As of January, Texans had 15 one-year ARMs, 19 three-year ARMs, and 46 five-year ARMs, representing a relatively small number of ARMs to fixed, Fagan explained. When the CU has taken the time to explain to members all the different mortgage instruments they almost invariably choose the fixed rate, he added.
"I think there's been a lot of people who have been misinformed by the lending industry over the years and they've gotten into things that maybe they didn't fully understand," Fagan said. "We don't have straight commission loan officers like a lot of mortgage banker shops do. It puts pressure on closing the loan as opposed to the member-type service that we try to give. We want the loans to perform on the books and we want the member to be happy, not get over-extended, stay here and come do business with us again."
It has also been business as usual in the mortgage lending department for the $3.7 billion Ogden, Utah-based America First Credit Union. Utah saw its share of problems last year as 1.7% of households, or one in 59, filed for foreclosure, but Mortgage Servicing Department Manager Larry Kano agreed with Fagan that members' preference toward fixed-rate products has helped temper the local and national climate.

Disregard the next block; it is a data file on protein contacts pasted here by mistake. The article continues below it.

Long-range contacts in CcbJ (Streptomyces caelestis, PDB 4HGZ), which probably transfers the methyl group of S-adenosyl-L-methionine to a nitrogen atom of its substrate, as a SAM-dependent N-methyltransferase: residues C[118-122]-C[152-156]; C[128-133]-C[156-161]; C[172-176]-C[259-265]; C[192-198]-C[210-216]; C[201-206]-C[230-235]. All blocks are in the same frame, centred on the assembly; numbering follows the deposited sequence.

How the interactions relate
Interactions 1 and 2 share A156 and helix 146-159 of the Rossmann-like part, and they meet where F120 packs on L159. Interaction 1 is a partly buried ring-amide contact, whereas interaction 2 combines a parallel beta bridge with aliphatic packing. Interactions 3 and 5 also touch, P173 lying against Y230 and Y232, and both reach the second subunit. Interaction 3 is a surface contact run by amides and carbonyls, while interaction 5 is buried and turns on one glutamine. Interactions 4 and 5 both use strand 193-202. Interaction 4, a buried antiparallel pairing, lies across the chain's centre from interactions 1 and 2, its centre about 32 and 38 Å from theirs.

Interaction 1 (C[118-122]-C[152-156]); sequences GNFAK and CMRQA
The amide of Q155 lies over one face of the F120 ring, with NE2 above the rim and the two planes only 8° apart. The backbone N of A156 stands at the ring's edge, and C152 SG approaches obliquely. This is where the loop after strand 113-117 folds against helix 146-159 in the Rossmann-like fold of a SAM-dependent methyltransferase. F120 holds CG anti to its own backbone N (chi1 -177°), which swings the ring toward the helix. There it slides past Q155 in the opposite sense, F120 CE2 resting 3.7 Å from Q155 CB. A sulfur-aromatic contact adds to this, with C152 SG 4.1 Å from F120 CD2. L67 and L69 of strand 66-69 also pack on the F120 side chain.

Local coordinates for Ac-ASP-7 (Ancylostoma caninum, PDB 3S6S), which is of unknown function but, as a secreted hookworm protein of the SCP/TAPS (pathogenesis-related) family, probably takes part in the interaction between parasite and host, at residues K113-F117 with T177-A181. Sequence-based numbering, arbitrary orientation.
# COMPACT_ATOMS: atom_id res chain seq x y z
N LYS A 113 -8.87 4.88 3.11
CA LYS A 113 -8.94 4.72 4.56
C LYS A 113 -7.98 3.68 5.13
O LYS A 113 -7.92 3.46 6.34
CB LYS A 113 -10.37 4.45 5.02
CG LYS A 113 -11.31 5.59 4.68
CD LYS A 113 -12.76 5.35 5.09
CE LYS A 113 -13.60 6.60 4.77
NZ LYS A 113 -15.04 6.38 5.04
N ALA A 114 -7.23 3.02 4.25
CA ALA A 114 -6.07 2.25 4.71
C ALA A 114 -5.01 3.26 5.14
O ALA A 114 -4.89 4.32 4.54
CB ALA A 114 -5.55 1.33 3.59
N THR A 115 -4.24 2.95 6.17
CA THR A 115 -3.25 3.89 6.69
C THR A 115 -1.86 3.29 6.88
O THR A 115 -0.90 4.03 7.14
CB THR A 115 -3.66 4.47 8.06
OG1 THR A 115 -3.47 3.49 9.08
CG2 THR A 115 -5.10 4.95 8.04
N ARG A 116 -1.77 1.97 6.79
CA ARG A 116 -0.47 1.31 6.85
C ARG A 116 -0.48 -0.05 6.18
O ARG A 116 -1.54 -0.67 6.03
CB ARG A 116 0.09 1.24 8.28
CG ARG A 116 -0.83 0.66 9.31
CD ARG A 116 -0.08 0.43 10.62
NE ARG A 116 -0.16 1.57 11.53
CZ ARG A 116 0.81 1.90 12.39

"We're just not seeing the same level of foreclosures as the state of national is experiencing," Kano said. "We don't do a lot of ARMs and it seems like a lot of the foreclosures out there are the result of ARMs. Less than 5% of our business has been adjustable rates." Factoring in Fraud
Of course, the rising number of foreclosures is a product of more than just an increase in ARMs. In Colorado, licensing and registration issues and appraisal fraud have helped catapult it to the top of RealtyTrac's report, with a 3% rate of foreclosure for the entire state's households.